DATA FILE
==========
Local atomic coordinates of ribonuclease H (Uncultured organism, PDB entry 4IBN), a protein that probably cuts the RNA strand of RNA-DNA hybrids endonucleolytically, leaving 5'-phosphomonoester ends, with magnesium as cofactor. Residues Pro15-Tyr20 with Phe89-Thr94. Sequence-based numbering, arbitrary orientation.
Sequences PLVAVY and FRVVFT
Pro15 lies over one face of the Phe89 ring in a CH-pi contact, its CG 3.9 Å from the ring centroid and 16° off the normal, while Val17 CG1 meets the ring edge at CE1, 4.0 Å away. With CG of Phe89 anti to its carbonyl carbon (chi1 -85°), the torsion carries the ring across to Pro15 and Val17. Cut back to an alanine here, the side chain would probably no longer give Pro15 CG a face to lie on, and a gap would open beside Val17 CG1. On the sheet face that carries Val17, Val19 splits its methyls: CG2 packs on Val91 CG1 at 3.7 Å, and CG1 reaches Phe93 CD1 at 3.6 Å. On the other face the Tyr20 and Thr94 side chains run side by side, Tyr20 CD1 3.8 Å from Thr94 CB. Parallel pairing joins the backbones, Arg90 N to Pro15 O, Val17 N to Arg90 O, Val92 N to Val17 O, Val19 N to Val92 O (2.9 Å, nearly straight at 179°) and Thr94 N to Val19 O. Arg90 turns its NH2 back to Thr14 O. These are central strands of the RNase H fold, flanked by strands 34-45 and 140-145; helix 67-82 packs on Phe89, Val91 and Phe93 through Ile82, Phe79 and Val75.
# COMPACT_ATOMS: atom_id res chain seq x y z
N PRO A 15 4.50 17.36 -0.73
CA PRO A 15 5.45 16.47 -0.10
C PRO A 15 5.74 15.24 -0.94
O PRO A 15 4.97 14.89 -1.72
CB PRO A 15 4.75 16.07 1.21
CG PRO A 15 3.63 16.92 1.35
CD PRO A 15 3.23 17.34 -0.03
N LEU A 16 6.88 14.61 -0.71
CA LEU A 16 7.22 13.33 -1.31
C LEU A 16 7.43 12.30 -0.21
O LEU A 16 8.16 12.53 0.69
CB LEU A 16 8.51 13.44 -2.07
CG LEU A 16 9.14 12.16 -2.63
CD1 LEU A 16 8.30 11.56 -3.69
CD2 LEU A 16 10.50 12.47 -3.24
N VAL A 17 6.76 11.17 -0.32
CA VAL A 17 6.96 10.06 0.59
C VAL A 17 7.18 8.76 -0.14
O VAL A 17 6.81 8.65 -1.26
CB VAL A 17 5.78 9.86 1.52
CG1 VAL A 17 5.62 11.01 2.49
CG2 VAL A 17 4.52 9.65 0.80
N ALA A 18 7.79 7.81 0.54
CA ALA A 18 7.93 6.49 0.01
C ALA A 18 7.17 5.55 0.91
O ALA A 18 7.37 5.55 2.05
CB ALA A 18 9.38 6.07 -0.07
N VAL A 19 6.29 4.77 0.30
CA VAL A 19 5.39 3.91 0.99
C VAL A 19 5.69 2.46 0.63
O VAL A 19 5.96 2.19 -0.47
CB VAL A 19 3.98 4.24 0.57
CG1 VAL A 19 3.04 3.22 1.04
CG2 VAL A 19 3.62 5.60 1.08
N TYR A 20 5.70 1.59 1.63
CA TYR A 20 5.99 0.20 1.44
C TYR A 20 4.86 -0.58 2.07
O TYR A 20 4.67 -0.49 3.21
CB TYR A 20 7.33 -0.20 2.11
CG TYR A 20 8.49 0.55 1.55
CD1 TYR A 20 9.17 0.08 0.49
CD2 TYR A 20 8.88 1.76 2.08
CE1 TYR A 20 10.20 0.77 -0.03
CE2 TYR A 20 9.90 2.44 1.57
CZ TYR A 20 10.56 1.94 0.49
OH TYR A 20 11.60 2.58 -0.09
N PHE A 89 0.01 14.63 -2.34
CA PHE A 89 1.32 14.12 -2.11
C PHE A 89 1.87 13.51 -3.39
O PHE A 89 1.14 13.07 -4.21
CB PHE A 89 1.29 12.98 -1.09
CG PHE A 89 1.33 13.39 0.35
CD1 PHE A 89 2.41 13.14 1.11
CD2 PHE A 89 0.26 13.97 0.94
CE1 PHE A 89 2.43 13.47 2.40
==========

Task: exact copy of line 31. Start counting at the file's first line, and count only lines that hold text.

CB ALA A 18 9.38 6.07 -0.07